Behold, I go forward, but he is not there,
and backward, but I do not perceive him;
on the left hand when he is working, I do not behold him;
he turns to the right hand, but I do not see him.
But he knows the way that I take;
when he has tried me, I shall come out as gold.
A woman wiser than me called it “trail time.” Periods of uncertainty, suffering, failure, illness, broken relationships, or just the wearing-down of daily living, when it seems like the joyous presence of God has departed. Ecstatic, mountaintop experiences account only for short periods of life. The greater time is spent in the space between summits, plodding along stony, and sometimes perilous paths.
C. S. Lewis touches on this subject in The Screwtape Letters, a fictional correspondence between two devils scheming to snatch a human soul away from newfound faith. In one letter, Wormwood, the senior tempter, offers counsel on what he calls the “troughs” — periods of spiritual dryness in the life of the “patient.” Although the believer may experience, at times, the intense “emotional sweetness” of the presence of God, this state does not continue indefinitely:
Sooner or later He [God] withdraws, if not in fact, at least from their conscious experience, all those supports and incentives. He leaves the creature to stand up on its own legs — to carry out from the will alone duties which have lost all relish. It is during such trough periods, much more than during the peak periods, that it is growing into the sort of creature He wants it to be. Hence the prayers offered in the state of dryness are those which please Him best. . . . He wants them to learn to walk and must therefore take away His hand; and if only the will to walk is really there He is pleased even with their stumbles.1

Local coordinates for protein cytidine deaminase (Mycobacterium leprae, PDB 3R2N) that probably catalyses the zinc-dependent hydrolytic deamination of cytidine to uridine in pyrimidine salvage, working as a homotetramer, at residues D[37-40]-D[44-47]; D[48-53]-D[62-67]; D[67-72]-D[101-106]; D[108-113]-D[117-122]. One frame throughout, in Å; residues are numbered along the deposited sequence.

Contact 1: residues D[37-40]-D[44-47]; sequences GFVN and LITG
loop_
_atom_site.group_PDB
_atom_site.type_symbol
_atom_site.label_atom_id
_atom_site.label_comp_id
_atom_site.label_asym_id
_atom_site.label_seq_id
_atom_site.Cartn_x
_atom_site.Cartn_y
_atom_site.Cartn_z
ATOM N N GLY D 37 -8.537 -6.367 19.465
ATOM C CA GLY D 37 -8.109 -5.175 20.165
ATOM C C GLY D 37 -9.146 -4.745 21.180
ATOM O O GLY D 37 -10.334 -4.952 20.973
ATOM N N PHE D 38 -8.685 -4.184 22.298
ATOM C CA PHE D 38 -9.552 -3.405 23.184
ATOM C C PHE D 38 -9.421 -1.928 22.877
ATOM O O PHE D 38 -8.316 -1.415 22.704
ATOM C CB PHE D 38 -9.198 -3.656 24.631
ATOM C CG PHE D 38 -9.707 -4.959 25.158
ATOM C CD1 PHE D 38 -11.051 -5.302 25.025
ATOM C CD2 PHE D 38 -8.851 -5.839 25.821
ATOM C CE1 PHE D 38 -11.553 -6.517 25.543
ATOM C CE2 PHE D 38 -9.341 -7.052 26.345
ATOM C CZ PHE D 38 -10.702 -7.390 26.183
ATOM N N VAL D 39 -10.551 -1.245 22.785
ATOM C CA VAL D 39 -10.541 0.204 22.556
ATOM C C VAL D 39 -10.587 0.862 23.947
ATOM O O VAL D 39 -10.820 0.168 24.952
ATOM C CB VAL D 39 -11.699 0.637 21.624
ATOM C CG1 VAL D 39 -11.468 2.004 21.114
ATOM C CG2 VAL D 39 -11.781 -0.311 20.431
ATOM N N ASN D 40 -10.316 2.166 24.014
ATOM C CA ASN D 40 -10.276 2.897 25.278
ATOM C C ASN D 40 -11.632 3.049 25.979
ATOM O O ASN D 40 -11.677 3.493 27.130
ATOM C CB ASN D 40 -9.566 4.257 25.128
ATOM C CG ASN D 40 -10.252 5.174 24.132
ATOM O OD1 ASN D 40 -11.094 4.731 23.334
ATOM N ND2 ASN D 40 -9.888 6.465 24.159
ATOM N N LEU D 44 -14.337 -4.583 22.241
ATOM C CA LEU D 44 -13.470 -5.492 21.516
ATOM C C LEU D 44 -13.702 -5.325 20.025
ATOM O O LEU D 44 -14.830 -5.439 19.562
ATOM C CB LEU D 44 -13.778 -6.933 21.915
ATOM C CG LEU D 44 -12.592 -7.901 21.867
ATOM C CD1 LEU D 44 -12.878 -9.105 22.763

Troughs are crucial seasons in the life of faith, revealing the rotting, lesser crutches on which we depend, conditioning our spiritual muscles, and nurturing our hope in heaven. Sorrow and suffering produce immense spiritual momentum. Grasping their hands as traveling companions, like Much Afraid in Hannah Hurnard’s time-honored allegory Hinds’ Feet on High Places, strengthens our stride over time. Rejecting them produces bitterness and strain, because the troughs will find us, whether or not we look for them.
Last year the season of Lent corresponded with an extended trough time in my life. New to the Anglican Church, I was observing this marker in the Christian calendar for the first time, and I found that it wasn’t what I’d heard. Although Lent’s significance has diminished in the popular imagination to a forty-day crash diet, it has little to do with self-improvement. Lent is an expedition, a pilgrimage to the cross of Calvary that culminates in the feast of Resurrection Sunday. Although Lent is known primarily for disciplines of abstinence, such as fasting and sacrifice, it is also a time for what Dallas Willard calls “disciplines of engagement,”2 like prayer, study, and service. These disciplines serve as intensive spiritual trainers that cleanse and prepare the heart for the abundance of Easter.
In the weeks leading up to Lent, I found the spirit of the season sharpened when sorrow and suffering became my unexpected travel companions. A family member received diagnosis of an incurable disease, a relationship ended abruptly, and a young sibling ran away from home, sparking a frantic, 36-hour search. When I arrived at the Ash Wednesday service, my skin prickled with grief. The upcoming fast stretched out in front of me like harsh and unforgiving tundra. I wept while my pastor made the sign of the cross in ashes on my forehead.